Stephen Hillenburg, creator of ‘SpongeBob SquarePants,’ dies at 57
Stephen Hillenburg, the creator of the hit animated Nickelodeon series “SpongeBob SquarePants,” died Monday after battling amyotrophic lateral sclerosis, also known as Lou Gehrig’s disease. He was 57.
“He was a beloved friend and longtime creative partner to everyone at Nickelodeon, and our hearts go out to his entire family,” the cartoon network said in a statement Tuesday confirming his death.
“Steve imbued ‘SpongeBob SquarePants’ with a unique sense of humor and innocence that has brought joy to generations of kids and families everywhere,” the statement added. “His utterly original characters and the world of Bikini Bottom will long stand as a reminder of the value of optimism, friendship and the limitless power of imagination.”
SpongeBob, Patrick, Squidward, Mr. Krabs, Sandy Cheeks, Plankton, Pearl Krabs, Mrs. Puff, Larry the Lobster and the rest of the world of Bikini Bottom premiered in May 1999 and began a full run that July, capturing the imagination of kids young and old off the bat. While youngsters watched with their families, college students went their own way with Saturday-night viewing parties.
Tom Kenny, the actor who voices the show’s titular character, paid tribute to Hillenburg in an acceptance speech at this year’s Daytime Creative Arts Emmy Awards in April.
“SpongeBob’s vocal cords might be mine, but SpongeBob’s playful spirit of gentle anarchy, his humor and the joy he takes in his vibrant, colorful, music-filled world come directly — directly — 100% from my buddy, Mr. Stephen Hillenburg,” Kenny said as Hillenburg stepped onstage to accept the award for outstanding children’s animated program.
The phenomenal success of the show created a huge merchandising opportunity worldwide. But come 2002, after 60 episodes, Hillenburg decided against renewing his Nickelodeon deal.
“I definitely need a break,” Hillenburg told The Times that year, when he was 40 and said he wanted to try something new.
“I think the network wants to make a ‘SpongeBob’ movie,” he said. It was something he wanted as well, but he didn’t want to do it at the same time he was running the TV show. It wasn’t unusual, he said, for an animated series to end around 60 episodes.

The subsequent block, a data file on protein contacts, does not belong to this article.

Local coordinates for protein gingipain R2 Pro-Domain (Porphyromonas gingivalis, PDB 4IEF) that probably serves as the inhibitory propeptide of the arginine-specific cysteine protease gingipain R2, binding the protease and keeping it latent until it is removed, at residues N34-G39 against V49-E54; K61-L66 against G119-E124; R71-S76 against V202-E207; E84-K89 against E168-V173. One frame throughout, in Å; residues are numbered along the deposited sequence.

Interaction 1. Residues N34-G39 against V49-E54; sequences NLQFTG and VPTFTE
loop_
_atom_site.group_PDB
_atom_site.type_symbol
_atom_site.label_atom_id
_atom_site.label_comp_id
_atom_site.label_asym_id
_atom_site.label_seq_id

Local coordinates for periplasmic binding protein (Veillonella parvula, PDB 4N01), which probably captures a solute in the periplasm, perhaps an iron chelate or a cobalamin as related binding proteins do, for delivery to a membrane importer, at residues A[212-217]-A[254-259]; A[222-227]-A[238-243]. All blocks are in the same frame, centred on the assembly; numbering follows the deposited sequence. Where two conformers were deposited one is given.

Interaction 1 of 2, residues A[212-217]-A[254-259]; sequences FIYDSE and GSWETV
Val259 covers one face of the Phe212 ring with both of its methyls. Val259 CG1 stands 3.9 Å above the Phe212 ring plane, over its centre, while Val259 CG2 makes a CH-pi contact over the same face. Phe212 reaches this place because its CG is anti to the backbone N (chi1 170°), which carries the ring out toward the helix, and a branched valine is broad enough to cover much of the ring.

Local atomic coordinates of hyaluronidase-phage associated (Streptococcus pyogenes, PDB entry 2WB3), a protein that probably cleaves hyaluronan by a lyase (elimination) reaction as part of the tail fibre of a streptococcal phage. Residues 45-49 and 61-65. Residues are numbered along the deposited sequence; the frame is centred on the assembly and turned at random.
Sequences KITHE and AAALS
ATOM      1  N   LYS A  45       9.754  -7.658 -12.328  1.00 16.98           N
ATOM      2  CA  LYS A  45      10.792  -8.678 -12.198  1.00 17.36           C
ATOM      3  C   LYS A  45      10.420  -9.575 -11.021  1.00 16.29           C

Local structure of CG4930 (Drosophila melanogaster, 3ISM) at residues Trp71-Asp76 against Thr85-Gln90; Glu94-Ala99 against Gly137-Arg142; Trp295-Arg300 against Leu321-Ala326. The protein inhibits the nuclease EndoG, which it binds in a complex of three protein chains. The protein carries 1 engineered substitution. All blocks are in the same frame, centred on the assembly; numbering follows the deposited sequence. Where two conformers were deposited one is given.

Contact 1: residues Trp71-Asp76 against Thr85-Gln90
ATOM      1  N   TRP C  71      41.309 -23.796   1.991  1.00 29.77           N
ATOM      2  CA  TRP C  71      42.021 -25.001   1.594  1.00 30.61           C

The show has gone further than that: It’s now in its 12th season. It has won Emmys in the U.S. and Britain and been translated into more than 60 languages.
“The SpongeBob SquarePants Movie” — written, directed and produced by Hillenburg — came out in 2004, and he wrote and directed SpongeBob video games and shorts. He was also the executive producer of the 2015 sequel, “The SpongeBob Movie: Sponge Out of Water.” Another film is planned for a 2020 release.
Hillenburg didn’t start out pursuing a creative career in cartooning, though early on he’d been attending animation festivals in the U.S. and Canada.
Born to Kelly and Nancy Hillenburg on Aug. 21, 1961, at an Army base in Oklahoma, he graduated from Humboldt State University in 1984 with a degree that emphasized marine resources, and he taught marine biology at the Orange County Marine Institute in Dana Point, now known as the Ocean Institute.
There, he created colorful teaching tools that showed off his love of all things oceanic, writing and illustrating stories that birthed the future residents of Bikini Bottom. He soon found himself pursuing a degree in experimental animation at the California Institute of the Arts in Valencia, earning an MFA in 1992.
Hillenburg shortly thereafter found himself working as a writer and director on Nickelodeon’s “Rocko’s Modern Life” before moving on full-time to produce and direct the animated series that would become “SpongeBob SquarePants.”
Hillenburg is survived by his wife of 20 years, Karen Hillenburg, son Clay, mother Nancy Hillenburg (neé Dufour) and brother Brian Kelly Hillenburg.
@theCDZ on Twitter and Instagram
Inside the business of entertainment
The Wide Shot brings you news, analysis and insights on everything from streaming wars to production — and what it all means for the future.
You may occasionally receive promotional content from the Los Angeles Times.